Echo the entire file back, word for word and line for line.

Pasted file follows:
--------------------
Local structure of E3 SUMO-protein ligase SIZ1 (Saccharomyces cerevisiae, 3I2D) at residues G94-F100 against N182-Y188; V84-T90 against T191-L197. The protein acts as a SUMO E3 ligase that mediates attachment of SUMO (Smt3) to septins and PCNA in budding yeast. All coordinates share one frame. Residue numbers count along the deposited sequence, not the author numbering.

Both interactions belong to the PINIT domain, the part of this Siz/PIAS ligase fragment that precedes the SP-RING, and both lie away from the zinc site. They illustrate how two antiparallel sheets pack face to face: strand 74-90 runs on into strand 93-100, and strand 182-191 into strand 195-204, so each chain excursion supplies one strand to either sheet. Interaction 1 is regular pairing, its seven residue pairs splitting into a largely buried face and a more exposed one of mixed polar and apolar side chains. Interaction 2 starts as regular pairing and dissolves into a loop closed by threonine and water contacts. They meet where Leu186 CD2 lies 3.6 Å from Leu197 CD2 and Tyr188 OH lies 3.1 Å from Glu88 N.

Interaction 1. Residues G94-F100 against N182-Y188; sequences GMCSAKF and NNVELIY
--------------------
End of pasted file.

Local structure of E3 SUMO-protein ligase SIZ1 (Saccharomyces cerevisiae, 3I2D) at residues G94-F100 against N182-Y188; V84-T90 against T191-L197. The protein acts as a SUMO E3 ligase that mediates attachment of SUMO (Smt3) to septins and PCNA in budding yeast. All coordinates share one frame. Residue numbers count along the deposited sequence, not the author numbering.

Both interactions belong to the PINIT domain, the part of this Siz/PIAS ligase fragment that precedes the SP-RING, and both lie away from the zinc site. They illustrate how two antiparallel sheets pack face to face: strand 74-90 runs on into strand 93-100, and strand 182-191 into strand 195-204, so each chain excursion supplies one strand to either sheet. Interaction 1 is regular pairing, its seven residue pairs splitting into a largely buried face and a more exposed one of mixed polar and apolar side chains. Interaction 2 starts as regular pairing and dissolves into a loop closed by threonine and water contacts. They meet where Leu186 CD2 lies 3.6 Å from Leu197 CD2 and Tyr188 OH lies 3.1 Å from Glu88 N.

Interaction 1. Residues G94-F100 against N182-Y188; sequences GMCSAKF and NNVELIY